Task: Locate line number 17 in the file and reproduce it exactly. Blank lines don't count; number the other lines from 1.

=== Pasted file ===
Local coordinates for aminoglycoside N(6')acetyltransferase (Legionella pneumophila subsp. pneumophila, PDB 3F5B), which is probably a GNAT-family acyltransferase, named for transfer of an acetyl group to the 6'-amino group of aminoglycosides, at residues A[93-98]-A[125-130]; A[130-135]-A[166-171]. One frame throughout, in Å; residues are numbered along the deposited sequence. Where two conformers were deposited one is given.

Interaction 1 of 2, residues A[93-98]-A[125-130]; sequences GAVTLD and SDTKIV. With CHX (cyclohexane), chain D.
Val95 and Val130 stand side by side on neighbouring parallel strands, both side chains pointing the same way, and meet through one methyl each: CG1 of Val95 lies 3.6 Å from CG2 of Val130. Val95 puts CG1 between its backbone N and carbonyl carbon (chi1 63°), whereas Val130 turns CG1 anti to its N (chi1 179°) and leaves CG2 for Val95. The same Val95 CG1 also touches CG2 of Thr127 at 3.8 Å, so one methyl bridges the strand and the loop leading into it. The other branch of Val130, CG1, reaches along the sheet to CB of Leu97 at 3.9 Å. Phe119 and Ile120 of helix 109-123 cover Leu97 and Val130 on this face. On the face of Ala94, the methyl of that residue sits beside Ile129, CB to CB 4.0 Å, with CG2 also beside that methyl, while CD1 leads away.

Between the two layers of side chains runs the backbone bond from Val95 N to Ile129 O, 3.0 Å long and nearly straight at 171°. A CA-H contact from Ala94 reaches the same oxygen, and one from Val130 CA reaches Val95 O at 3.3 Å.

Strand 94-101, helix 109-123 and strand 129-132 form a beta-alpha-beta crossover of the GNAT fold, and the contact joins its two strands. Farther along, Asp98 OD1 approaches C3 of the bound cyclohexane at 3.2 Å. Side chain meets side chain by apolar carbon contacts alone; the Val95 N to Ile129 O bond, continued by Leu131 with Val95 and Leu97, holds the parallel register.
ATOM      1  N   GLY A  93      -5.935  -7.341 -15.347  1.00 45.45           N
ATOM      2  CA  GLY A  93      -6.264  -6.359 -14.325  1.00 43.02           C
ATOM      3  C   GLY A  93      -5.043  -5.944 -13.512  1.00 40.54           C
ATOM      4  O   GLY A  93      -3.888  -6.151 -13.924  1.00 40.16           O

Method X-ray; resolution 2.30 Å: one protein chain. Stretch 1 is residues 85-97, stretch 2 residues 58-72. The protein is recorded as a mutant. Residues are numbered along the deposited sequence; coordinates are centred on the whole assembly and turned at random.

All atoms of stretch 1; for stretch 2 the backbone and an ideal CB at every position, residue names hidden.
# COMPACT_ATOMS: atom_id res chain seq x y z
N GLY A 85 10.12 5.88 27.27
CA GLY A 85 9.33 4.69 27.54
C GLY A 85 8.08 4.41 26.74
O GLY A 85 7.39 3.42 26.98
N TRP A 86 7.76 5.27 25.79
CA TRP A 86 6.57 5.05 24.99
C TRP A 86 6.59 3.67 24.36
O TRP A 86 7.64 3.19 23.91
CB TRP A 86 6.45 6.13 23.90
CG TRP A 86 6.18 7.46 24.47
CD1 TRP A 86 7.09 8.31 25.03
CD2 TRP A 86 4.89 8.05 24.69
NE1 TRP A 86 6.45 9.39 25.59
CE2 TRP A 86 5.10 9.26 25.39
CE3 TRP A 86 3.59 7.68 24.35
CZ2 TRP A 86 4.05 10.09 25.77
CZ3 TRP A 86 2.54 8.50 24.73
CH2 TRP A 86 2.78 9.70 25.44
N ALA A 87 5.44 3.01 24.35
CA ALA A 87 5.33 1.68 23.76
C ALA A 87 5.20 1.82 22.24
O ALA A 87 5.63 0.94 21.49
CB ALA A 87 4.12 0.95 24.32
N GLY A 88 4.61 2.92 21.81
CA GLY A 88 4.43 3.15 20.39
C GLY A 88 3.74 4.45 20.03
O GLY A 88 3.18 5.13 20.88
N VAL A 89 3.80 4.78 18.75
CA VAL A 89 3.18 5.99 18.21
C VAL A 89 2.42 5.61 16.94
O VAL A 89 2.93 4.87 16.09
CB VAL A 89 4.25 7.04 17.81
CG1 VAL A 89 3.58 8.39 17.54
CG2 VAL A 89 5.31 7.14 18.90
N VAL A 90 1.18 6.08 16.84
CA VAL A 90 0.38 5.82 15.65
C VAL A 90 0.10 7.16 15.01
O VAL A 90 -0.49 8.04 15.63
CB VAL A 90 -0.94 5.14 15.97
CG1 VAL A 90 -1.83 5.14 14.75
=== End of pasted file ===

N TRP A 86 7.76 5.27 25.79